This is the long overdue showcase of expeditions and projects, photographs and jottings, musings and rants, past and present, from a life spent in pursuit of… well, I’m still unsure; why not simply a time well spent?
I called it ‘Journeys Without a Map’ because one of the first things to document was a 3-4 month expedition across Central Asia with my wife using using camels and donkeys, but no map. And besides no map, we had no GPS, nor any pre-planned route to follow. Instead we followed the leads that were presented to us by the people we met along the way. Sadly, in the event, these were more often angry policemen than any other demographic and most of the leads were not those we wished to follow. In fact, I might term them ‘mirror leads’, as we generally tried to do the exact opposite, which attracted more and more angry policemen and got our camel impounded.
Nonetheless, it’s still my preferred method of travelling and in many ways it seems that my entire life has been without a map. I generally just follow my nose or my heart and make it up as I go along, a modus operandi that has always yielded rich and unusual experiences as long as I’ve stayed true to it, which hasn’t always been the case. But I think the title covers extremely well everything that I have done and am doing.
We’ve been back from that journey for a while now and this blog is onto other things. I’m working on editing the film we shot in China and Kyrgyzstan, entitled ‘Getting My Wife To Settle Down’, but it’s in danger of getting buried beneath the latest project, which might even prove to be the biggest yet, including, as it does, world domination. And then, of course, there’s a living to make, a wife to keep happy, health to keep up, meals to cook and eat, hours to sleep. Where do the high achievers in life – you know, those individuals who are described as ‘prolific’ this and thats: successful businessmen who are also prolific writers and the like – find the time to do all this stuff and get even more done on top? . How do they do it? By delegation, obviously. But I have nobody to delegate to. Hmmm…problem.
It’s time to create the right conditions to be a prolific son of a bitch. An idea is forming.
Watch this space, or at least click on ‘follow’.
Who am I? This is how my current Biog appears.
I am 46 years old and was brought up in the Scottish highlands by parents who believed their children should learn to analyse risk for themselves. I began leading expeditions whilst serving as an officer in the British Army, coercing the lads into joining me on ambitious desert, jungle and mountain adventures squeezed between operational commitments that took me to Iraq, Bosnia and Central America. Leaving the Army in 1995 I continued to carve a living of sorts from leading expeditions in Earth’s wilder places, despite the occasional ill-conceived attempt at business and settling down. A friend, Bruce Parry, rescued me from one of these in 1999 and together we co-directed, shot and starred in the ‘ground-breaking’ and multi-award winning film ‘Cannibals & Crampons’, and I authored my first book, First Contact (Eye Books 2002). When 9/11 crushed all hopes of expedition funding I briefly resorted to my military background, running an armed force of over 1,000 Iraqis in defense of infrastructure, but then returned to the safety of the ice and jungle to become a TV personality/presenter for the BBC (Blizzard-BBC2; First Contact–BBC4) and then Travel Channel (World’s Lost Tribes, 3 series; Secrets of the Tribes1 series). Losing that gig in 2010 I have spent the last few years skippering boats and building a permaculture centre with the locals on a remote stretch of Africa’s Atlantic Coast.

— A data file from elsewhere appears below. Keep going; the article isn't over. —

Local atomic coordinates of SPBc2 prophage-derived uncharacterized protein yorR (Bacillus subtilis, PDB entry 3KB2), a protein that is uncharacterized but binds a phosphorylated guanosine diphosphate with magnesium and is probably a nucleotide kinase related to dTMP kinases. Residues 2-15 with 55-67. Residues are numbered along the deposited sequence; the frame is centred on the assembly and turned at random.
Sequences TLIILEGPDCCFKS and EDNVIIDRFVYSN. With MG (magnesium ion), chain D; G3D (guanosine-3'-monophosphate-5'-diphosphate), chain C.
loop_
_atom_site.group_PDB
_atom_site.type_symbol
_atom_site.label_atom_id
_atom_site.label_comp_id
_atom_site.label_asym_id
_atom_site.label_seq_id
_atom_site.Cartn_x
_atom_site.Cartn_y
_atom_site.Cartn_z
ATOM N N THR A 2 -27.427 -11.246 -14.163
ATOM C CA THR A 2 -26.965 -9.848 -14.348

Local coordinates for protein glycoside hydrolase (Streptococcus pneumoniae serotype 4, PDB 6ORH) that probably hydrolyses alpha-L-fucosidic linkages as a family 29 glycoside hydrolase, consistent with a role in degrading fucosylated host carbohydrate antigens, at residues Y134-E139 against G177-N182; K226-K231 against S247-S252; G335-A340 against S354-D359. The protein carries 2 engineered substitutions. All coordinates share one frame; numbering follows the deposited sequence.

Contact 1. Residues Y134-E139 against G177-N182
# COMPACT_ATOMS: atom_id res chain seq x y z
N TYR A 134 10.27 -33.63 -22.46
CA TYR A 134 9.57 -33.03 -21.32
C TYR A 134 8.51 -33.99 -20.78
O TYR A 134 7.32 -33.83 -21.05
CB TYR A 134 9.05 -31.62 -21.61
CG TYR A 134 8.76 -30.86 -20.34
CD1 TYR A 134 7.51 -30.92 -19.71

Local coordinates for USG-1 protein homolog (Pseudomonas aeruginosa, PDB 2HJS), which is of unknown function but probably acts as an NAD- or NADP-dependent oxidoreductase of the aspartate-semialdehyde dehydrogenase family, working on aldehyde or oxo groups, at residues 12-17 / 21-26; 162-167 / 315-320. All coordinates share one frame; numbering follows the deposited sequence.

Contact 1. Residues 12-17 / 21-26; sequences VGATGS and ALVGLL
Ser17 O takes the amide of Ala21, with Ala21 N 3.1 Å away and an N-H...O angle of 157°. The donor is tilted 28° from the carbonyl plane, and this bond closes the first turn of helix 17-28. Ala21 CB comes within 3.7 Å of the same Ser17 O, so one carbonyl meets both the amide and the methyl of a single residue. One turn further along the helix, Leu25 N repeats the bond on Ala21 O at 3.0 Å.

It’s about time to engage 5th gear.
And the other person who’ll feature heavily on this site is my wife and team mate on this mapless journey through life, Ayelen (pronounced Ash-e-len) Aguilar, Argentinian hottie. This is her biog.
Ayelen, 36, was raised in the north of Patagonia where the outdoor life was pretty much obligatory. A ski instructor by the age of 16 she was also a keen climber, becoming a respected instructor of the sport whilst studying at Cordoba University. After 4 yrs of study she set out to hitchhike 17,000kms from Ushuaia at the foot of South America to Prudhoe Bay on the Arctic Ocean. Working wherever possible it was a journey that took her 18 months and the length of the Americas and it forged her lifelong love for solo travel and for putting her trust in the locals she meets along the way. Such faith has led her to experience, amongst others, tribal living and such ‘men-only’ work as deckhand on a Central American coastal trader for 6 weeks. More normal work opportunities led her eventually to settle in Europe where she became a painter and decorator while also continuing to teach rock-climbing and skiing. Always keeping the spring and autumn for travel, subsequent adventures included hitchhiking the Sahara and West Africa and cycling throughout Europe, South East Asia and Japan. And neither has marriage to TV adventurer Mark Anstice brought any sign of settling down – for the last few years, when not working in Ibiza and the Pyrenees, she has been building a permaculture centre in North Africa, often on her own for weeks at a time in the middle of nowhere with a workforce of up to 20 men speaking nothing but Arabic. In American parlance, she kicks ass.